What is sleeping sickness?
Sleeping Sickness (African Typanosomiasis) is an infectious disease of rural, undeveloped regions of tropical Africa, which is spread by the bite of the tsetse fly (Glossina).
It mainly affects those who live in the affected regions, but tourist who have not taken adequate precautions against the disease can also catch it.
There are two main types, generally found in fairly distant geographical areas; although there are countries (among then Uganda and Zaire) where both forms of sleeping sickness occur.
One variety, found mainly in east Africa, affects most animals, both wild herds (such as the antelope) and domestic cattle; although humans can also be affected. The other is usually found in West and Central Africa, and is passed from person to person via the fly.
What Are The Symptoms?
- Large red bumps around the bite
- Spasmodic bouts of fever
- Enlarged Lymph glands
- Slow slurred speech
- Unsteady walk
What Causes Sleeping Sickness?
Sleeping sickness is caused by single celled parasites called trypanosomes, which live in humans and animals. The Tsetse fly bites an infected person or animal, sucking out their blood. Only about one percent of the flies in an area carry the disease; but once infected, they remain so for the rest of their life span.
The parasites multiply in the fly’s gut, before migrating to its salivary glands, after a period of two to four weeks. When the fly bites another human or animal, the trypanosomes pass into new host. The parasites affect the blood, the heart and the lymphatic and central nervous systems.
How Is Sleeping Sickness Diagnosed And Treated?
Doctors in the West may be unfamiliar with the symptoms of sleeping sickness. Soothe disease may be undiagnosed for some time, although a doctor experienced in tropical medicine can usually recognize the tell tale signs immediately.
The first obvious sign is a large, red painful lump which appears after a few days at the site of the bite. With the West African form, the incubation period can last for years, and progress of the disease is slow and insidious.
Headaches, spasmodic bouts of fever, and swollen lymph glands are followed by tremors, unsteadiness of speech and movement extreme tethargy. Drooping eyelids vacant expression and distressing personality changes. Finally, victims are unable to swallow, or feed themselves and lapse into coma and die.
With the East African variety, symptoms appear after few days or weeks with a high fever, and on occasions, a rash on the torso, shoulders and thighs.
The parasites multiply rapidly in the blood stream, and the disease can proceed so swiftly that death can result from toxaemia (blood poisoning), or heart failure (from dilation and straining of the heart muscle), before treatment can be sought.
Treatments is with anti-parasites drugs, but these are administered with great caution, as they can have serious side effects.
When Should I See The Doctor?
You should see the doctor if you feel unusually tired all the time, following a trip to an area where the disease is prevalent.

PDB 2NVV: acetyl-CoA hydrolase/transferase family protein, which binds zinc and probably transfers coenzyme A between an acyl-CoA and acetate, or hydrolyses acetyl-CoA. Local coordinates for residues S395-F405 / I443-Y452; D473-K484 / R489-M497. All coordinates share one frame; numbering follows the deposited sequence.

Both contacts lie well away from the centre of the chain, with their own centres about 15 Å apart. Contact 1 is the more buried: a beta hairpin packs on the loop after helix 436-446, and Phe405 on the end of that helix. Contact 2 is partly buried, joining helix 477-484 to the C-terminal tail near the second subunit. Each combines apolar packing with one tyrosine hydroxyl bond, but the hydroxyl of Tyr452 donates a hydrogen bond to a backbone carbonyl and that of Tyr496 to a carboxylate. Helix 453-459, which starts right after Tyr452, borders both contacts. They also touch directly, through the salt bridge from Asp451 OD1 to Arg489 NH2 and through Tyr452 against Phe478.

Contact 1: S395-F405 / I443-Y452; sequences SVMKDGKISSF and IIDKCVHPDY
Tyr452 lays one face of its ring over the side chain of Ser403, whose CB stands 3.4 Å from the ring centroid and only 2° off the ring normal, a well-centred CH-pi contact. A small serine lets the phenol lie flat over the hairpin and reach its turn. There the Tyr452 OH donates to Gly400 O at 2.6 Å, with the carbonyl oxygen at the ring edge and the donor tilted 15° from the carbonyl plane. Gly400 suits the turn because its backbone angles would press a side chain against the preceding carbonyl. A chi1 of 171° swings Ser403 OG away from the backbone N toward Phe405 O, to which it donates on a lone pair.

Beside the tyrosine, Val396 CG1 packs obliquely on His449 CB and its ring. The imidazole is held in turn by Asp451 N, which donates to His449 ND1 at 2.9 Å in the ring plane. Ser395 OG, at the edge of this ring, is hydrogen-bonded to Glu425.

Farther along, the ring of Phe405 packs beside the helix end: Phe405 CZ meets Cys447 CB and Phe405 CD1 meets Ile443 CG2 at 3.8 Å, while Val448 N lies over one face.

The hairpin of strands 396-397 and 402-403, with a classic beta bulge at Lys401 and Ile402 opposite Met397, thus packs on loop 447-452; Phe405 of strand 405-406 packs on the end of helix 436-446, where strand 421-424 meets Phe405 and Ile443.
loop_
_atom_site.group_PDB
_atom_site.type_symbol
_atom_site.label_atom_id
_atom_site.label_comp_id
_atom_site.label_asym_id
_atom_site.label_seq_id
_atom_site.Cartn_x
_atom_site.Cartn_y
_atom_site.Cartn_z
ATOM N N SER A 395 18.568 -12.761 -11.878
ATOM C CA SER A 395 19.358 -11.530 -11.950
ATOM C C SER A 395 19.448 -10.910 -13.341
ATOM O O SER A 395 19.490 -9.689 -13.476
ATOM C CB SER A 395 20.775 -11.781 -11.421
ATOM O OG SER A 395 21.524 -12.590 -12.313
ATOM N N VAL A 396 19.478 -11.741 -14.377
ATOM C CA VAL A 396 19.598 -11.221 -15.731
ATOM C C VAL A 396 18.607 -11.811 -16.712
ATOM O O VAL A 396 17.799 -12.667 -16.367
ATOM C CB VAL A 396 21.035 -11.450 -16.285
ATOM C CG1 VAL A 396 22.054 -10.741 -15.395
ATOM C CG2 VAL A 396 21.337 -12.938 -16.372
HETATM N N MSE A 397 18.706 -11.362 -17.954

What Will The Doctor Do?
To confirm the diagnosis, the doctor will examine samples of blood and lymph as well as spinal fluid, drawn off by a lumbar puncture (in which a hollow needle is inserted into the lower part of the spinal canal).
Treatment by suramin, pentamidine or melarsoprol. Suramin can cause kidney damage, so the doctor will need to carry out regular blood and urine tests if this drug is prescribed.
Sleeping Sickness is a serious illness, requiring constant medical surveillance and careful nursing. The patient will need a lengthy period of rest and convalescence at home, after the initial crisis is over.
What Can I Do To Avoid Sleeping Sickness?
Visitors to towns in Africa are at very little risk of catching the disease, although those planning a safari holiday or a visit to a rural area can be exposed to infection.
The visitor should avoid insect bites, by keeping the arms and legs covered and by using insect repellent on the skin, and insecticidal aerosol sprays in all rooms.
The drug pentamidine provides some measure of protection against sleeping sickness for the traveler over a limited period a special cases.
To have any effect on the local population, the drug has to be administered regularly to large numbers of people under medical supervision. This is obviously difficult with small, scattered rural communities. The most important preventative measures ain to eradicate the tsetse fly.
Is Sleeping Sickness Dangerous?
Yes, it is potentially fatal. Estimates of the numbers of cases range from 6,000 to more than 20,000 each year. Numbers tend to increase during times of war and famine, when social structures break down.
The disease has serious consequences for rural life in Africa, undermining the efforts of villages to improve their circumstances. It also has crucial economic effects on rural communities which are dependant on cattle. Wild animals provide a reservoir for the infection, although they do not succumb to the disease themselves, enabling it to be passed on to domestic cattle which die from it.
Left untreated, sleeping sickness is almost always fatal. The actual cause of death may sometimes by dysentery or pneumonia because damage to the immune system leaves the patient prey to these other infectious diseases.
If diagnosed and treated early, the patient has a good chance of making a full recovery. Although if treatment is delayed, there may be permanent damage to the brain and nervous system.